Other Bible Students
Other Bible Students
The Church (in Augusta, Maine)
Current address not obtained for this edition.
The Church (in Augusta, Maine) is a fellowship that grew up around the ministry of Gene Edwards. Edwards, a graduate of Southwestern Baptist Theological Seminary, was on his way to becoming an outstanding Southern Baptist minister, but during his early years in the pastorate became discouraged with the way the denomination treated people, which led to the further conclusion that Christianity, in general, was dead. Reading a copy of The Normal Christian Church Life by Watchman Nee led him to the Local Church (a Chinese movement that had developed out of the Plymouth Brethren) and through the rest of the decade he associated himself with Witness Lee.
In 1969 Edwards moved to Santa Barbara, California, where he associated with a group of independent Christians formerly affiliated with Campus Crusade for Christ, an independent Evangelical campus ministry. While living in Santa Barbara, Edwards broke with Witness Lee. The small group became known as the Church in Isla Vista (the name of the unincorporated community adjacent to the University of California-Santa Barbara). By the spring of 1973 there were approximately 225 members, but the group was decimated with internal discord, and a split cost it the great majority of support. The remaining members formed a commune and held all their possessions in common.
In 1976 many of the older members left Santa Barbara for various spots around the world (Belgium, Germany, Switzerland, Hawaii, Thailand, and Nepal) where they began missionary work. Edwards worked for a year in Canada. Then in 1981, Edwards dissolved the work in Isla Vista and moved with some of the members to Maine. By this time, communal living had been abandoned. In Maine, Edwards established a new congregation. He also authored a number of books that have been widely circulated through Christian bookstores.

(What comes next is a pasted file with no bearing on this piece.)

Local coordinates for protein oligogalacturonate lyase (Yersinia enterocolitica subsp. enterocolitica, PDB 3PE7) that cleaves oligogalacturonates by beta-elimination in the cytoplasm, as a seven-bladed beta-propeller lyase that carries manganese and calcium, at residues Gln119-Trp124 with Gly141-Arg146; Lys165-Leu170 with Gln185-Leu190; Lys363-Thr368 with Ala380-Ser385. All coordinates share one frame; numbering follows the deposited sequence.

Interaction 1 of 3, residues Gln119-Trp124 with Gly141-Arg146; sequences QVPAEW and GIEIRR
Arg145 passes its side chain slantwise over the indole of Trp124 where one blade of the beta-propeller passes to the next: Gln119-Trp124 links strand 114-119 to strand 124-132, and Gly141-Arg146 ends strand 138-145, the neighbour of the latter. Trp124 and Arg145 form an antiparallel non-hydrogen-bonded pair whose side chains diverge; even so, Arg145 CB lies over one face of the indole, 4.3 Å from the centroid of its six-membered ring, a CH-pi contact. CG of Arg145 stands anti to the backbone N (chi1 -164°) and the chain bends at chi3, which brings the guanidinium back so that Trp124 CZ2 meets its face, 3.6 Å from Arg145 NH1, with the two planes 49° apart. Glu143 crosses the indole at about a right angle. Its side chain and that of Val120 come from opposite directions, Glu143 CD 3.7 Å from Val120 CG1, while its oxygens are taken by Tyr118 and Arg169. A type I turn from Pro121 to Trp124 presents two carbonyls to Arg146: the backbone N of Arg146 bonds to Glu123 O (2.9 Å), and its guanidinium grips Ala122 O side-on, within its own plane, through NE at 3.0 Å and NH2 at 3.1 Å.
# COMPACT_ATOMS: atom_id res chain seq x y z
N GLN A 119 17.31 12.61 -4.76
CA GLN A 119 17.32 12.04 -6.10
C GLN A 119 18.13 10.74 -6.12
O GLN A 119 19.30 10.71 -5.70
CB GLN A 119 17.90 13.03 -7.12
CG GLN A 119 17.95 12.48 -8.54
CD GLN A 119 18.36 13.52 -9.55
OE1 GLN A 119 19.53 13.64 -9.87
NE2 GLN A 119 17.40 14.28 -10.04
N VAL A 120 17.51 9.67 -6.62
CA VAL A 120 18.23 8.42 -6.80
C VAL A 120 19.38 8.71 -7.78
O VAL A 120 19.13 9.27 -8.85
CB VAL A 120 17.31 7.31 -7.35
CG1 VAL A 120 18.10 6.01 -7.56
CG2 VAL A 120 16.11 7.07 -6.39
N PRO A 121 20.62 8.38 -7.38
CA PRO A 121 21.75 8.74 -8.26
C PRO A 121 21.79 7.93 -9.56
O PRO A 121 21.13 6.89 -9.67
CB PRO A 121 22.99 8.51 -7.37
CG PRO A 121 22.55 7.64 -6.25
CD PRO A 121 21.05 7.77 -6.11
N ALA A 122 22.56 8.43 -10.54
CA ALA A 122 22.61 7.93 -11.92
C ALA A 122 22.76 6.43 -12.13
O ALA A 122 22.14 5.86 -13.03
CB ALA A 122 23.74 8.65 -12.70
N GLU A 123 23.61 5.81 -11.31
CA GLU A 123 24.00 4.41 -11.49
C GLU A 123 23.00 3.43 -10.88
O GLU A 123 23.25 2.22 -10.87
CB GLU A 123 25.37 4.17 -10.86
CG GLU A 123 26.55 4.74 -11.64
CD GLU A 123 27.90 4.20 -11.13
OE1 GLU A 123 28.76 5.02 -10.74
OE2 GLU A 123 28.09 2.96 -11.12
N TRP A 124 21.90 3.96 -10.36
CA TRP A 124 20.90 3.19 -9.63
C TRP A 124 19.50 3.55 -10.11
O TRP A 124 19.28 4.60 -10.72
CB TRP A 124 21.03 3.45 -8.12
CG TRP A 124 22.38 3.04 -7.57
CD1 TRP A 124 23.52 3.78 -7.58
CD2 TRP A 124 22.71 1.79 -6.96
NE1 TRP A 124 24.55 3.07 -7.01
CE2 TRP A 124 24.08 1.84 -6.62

The Church in Augusta (and affiliated groups) follows a conservative dispensational Evangelical faith that carries with it the strong critique of denominational Christianity, which the Plymouth Brethren passed to the Local Church. Part of that critique included the unwillingness to accept any name other than "the Church" with some geographical designation to distinguish it from other groupings.
Membership: Not reported.
Edwards, Gene. The Divine Romance. Gardiner, ME: Christian Books Publishing House, 1984. 207 pp.
——. The Early Church. Isla Vista, CA: Christian Books, 1974.
——. How It 'All Began. Isla Vista, CA: The Church in Isla Vista, (1975). 37 pp.
——. Letter to a Devastated Christian. Augusta, ME: Christian Books, 1984. 47 pp.
——. Our Mission. Gardiner, ME: Christian Books, 1980. 211 pp.
The Church Which Is Christ's Body
Current address not obtained for this edition.
The nondenominational theme which was so pronounced in Plymouth Brethren thinking found an ally in the person of Maurice M. Johnson, a former minister with the Methodist Episcopal Church, South (MECS). Licensed to preach in Texas in 1912, he moved to Los Angeles, California, in 1921 as assistant pastor at Trinity, the congregation of Robert Schuler, the Methodist pastor. In 1925, he withdrew from the MECS, objecting to the Church's church-school literature and its ministerial training course. With seventy-five followers, he established an independent Maranatha Tabernacle, but two years later withdrew from it and from his role as a salaried pastor and "began to preach only as a minister of Jesus Christ in the church which is Christ's Body." As he traveled about preaching, a fellowship of Christians, both members and those called to preach, emerged.